Cardinal Baltazar Enrique Porras Cardozo said Monday that conditions in Venezuela continue to deteriorate under the country's socialist government.

"We are living in an exceptional and unheard-of situation, which is not the result of war, nor of any armed conflict, or any natural catastrophe, and yet which is having similar consequences. The political regime that is running Venezuela has broken the country and has generated an atmosphere of social conflict that is steadily growing worse," Cardinal Porras, Archbishop of Mérida and Apostolic Administrator of Caracas, told the pastoral charity Aid to the Church in Need July 8.

Under the socialist administration of Nicolas Maduro, Venezuela has been marred by violence and social upheaval, with severe shortages of food and medicine, high unemployment, and hyperinflation. More than 4 million Venezuelans have emigrated since 2015.

"People are leaving on account of their economic situation and because of their political ideas, while others are doing so on account of the harassment and repression in the country, whose economic system is now practically ruined," the cardinal reflected.

"There is absolutely no security under the law. At the same time there is no work and no proper healthcare, there is no possibility for people of bringing home even the minimum to support their family."

Earlier this year, opposition leader Juan Guaidó, head of the opposition-controlled legislature the National Assembly, declared himself interim president of Venezuela, saying Maduro's victory in a contested 2018 election was invalid. Guaidó has been recognized by a number of Western governments, but has been largely unable to secure the support of Venezuela's military.

The National Assembly has been superseded by the pro-government Constituent Assembly, formed in 2017 after contested elections.

Porras said that negotiations held in Oslo between the government and the opposition are "an opportunity to discover if there is any will to restore democracy, which has for now been totally sidelined in this country."

He reflected that "over the past 20 years, when the government found itself in difficulties, it frequently called for dialogue. But these appeals were only made in order to 'paper over the cracks', because the government had no real desire to negotiate sincerely, or to concede anything at all. Given this situation, a large proportion of the population have lost all trust and belief in the idea of dialogue."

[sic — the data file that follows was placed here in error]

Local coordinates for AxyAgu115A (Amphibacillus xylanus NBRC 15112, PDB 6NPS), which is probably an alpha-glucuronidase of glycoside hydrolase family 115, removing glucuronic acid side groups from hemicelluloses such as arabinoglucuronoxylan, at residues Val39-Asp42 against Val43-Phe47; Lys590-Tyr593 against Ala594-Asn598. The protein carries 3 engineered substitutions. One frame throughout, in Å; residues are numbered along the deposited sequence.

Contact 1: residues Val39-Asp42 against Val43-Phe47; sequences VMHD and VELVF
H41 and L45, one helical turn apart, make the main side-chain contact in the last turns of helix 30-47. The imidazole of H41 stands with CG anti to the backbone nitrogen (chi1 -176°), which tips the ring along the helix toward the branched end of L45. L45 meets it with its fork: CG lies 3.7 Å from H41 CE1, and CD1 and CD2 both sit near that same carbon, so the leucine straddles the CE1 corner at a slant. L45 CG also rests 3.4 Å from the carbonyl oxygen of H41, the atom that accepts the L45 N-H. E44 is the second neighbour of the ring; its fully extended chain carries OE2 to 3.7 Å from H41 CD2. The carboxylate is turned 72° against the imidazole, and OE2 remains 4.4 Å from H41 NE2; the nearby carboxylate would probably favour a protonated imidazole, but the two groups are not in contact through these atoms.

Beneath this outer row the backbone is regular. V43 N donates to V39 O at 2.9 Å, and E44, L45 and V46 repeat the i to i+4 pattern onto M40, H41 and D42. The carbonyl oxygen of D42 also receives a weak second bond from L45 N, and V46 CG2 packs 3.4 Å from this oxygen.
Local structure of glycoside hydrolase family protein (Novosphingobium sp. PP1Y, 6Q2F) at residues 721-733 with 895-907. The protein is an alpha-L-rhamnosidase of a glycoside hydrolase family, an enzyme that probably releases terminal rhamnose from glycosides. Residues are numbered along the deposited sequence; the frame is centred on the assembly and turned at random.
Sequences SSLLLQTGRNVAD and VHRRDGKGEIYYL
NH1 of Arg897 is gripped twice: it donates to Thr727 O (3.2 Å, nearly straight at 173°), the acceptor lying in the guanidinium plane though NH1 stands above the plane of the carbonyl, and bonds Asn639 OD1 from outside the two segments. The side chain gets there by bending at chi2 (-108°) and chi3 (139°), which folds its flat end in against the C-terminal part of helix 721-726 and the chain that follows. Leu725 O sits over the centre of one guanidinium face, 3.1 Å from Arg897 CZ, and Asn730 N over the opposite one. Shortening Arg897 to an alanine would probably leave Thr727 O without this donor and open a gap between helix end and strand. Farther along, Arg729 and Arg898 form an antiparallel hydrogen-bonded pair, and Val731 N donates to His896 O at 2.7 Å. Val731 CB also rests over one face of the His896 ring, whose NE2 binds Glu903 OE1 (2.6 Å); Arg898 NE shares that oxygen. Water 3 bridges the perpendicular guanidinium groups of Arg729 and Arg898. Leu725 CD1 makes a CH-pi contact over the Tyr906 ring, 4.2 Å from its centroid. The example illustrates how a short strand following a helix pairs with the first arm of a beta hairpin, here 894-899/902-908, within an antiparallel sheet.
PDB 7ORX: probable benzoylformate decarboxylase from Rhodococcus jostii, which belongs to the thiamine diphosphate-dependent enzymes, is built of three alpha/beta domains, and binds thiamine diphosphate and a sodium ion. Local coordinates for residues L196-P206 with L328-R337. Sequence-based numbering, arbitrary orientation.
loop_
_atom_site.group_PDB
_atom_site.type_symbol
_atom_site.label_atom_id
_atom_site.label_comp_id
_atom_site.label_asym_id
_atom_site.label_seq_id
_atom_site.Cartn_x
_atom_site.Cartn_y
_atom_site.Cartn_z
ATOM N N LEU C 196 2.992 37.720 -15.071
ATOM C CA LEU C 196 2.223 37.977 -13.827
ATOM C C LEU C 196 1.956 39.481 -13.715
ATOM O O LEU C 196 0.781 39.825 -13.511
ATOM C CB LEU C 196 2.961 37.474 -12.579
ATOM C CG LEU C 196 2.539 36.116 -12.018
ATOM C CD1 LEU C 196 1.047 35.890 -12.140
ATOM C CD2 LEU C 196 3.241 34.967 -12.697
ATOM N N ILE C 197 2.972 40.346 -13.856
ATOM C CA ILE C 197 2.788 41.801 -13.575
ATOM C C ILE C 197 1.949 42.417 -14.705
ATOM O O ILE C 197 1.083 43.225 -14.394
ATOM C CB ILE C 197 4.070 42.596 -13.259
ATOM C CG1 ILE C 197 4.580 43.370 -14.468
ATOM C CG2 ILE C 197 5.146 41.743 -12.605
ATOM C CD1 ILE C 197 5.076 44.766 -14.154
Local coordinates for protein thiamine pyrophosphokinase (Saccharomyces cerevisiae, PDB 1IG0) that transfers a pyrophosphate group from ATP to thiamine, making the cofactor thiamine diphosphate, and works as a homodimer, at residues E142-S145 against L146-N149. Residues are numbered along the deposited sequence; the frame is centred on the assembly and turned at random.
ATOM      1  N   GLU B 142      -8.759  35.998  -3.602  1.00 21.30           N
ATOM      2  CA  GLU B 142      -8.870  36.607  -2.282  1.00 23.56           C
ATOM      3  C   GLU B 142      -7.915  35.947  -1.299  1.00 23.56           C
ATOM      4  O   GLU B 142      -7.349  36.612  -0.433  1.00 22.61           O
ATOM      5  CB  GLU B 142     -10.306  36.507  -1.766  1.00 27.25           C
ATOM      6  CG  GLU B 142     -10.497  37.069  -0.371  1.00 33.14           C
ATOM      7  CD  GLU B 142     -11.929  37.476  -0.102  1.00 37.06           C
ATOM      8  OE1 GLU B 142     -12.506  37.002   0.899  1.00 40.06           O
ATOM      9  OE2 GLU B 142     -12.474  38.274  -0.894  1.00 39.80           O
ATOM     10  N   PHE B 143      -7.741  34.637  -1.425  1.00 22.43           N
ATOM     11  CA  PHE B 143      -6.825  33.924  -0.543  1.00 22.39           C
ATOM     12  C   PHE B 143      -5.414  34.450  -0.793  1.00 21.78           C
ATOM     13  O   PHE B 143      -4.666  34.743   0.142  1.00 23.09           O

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Last week, a UN report said the government has committed a variety of human rights abuses, including a high number of extrajudicial killings.

The cardinal said: "We are deeply concerned at the fact that in the last year the number of people who have been arrested, tortured, murdered or 'disappeared' has been growing and that those involved in these actions include not only high-ranking members of the military, but also some members of the pro-government popular classes."

He charged that Maduro's government can only control the Venezuelan people "through fear, and by deliberately provoking fuel, food and energy shortages."

Both "public and private institutions have been destroyed," Porras said, "and the only institution remaining is the Church."

"This is thanks to our closeness to the people and to our presence at every level of society," he stated, adding that the Church "has had the courage to point out the defects of this regime."

As a result of this, Catholic schools are restricted, and its institutions face "verbal threats and harassment."

"The parishes are attacked by the government, by the communal councils and the so-called 'colectivos', pro-government popular groups. For example, in Caracas, the members of these groups stand at the church doors and listen to what the priest says in his homilies, and if they don't like it, then the threats begin," the cardinal stated.

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Porras said that the Church in Venezuela is "profoundly grateful to ACN, not only for your material support, but for the spiritual closeness expressed by you, above all through prayer."